So, the rates of the regulatory agencies fall in line with that is really trying to analyze data that they’re collecting to see, okay, where should we put our enforcement strategies at when it comes to the different industries that are out there. And then some of the trends that you were asking about, they’re looking at using more digital tools. For instance, OSHA is looking at worker health issues as well, which they haven’t looked at as much in the past. They want to make sure that employees are retaining information as well. They understand that management is probably going to understand what they need to do for OSHA compliance, such as, if I’m a compliance officer, “Hey, do you have SDSs?” “Yeah, yeah, we have a whole book of them, or we have them online.”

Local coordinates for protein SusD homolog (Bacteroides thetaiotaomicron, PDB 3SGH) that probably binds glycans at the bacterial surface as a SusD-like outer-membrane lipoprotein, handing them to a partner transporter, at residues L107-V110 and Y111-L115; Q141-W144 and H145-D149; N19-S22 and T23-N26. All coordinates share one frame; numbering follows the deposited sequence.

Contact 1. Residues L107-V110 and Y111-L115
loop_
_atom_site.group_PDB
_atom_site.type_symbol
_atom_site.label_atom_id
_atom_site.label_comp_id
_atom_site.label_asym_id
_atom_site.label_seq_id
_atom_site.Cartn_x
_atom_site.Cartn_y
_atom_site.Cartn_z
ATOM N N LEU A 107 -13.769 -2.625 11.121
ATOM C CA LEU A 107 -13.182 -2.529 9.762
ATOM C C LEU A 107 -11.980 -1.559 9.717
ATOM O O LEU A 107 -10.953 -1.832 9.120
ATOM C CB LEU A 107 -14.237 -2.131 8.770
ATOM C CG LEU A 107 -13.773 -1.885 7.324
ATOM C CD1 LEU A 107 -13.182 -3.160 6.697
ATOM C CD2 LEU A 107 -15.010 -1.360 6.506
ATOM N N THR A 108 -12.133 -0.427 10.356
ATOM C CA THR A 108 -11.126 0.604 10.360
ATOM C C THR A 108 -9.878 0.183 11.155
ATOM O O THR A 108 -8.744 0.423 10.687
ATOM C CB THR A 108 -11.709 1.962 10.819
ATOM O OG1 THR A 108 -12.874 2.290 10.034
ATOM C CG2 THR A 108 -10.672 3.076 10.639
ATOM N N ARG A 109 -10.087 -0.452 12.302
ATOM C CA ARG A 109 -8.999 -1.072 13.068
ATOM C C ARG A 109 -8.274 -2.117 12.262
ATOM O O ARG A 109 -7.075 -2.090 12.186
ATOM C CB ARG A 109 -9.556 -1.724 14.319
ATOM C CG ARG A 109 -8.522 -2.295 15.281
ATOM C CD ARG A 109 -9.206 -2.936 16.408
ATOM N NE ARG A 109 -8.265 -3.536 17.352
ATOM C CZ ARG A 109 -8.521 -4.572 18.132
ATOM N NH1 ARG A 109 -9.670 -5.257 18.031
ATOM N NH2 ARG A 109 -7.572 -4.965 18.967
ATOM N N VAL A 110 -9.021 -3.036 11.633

But OSHA’s taking a step forward, and they’re having more and more informal interviews with employees and asking them on the fly, “By the way, do you know if you have a safety data sheets?” And if that employee has no idea, well, the employer is not doing their job to pass that information along and so we’ve got training issues that are going on. OSHA won’t state it, but the head administration is very pro-collective bargaining agreement, and they want to see your workers’ rights protected without having to step into the situation, so they want to see as much proactiveness as possible.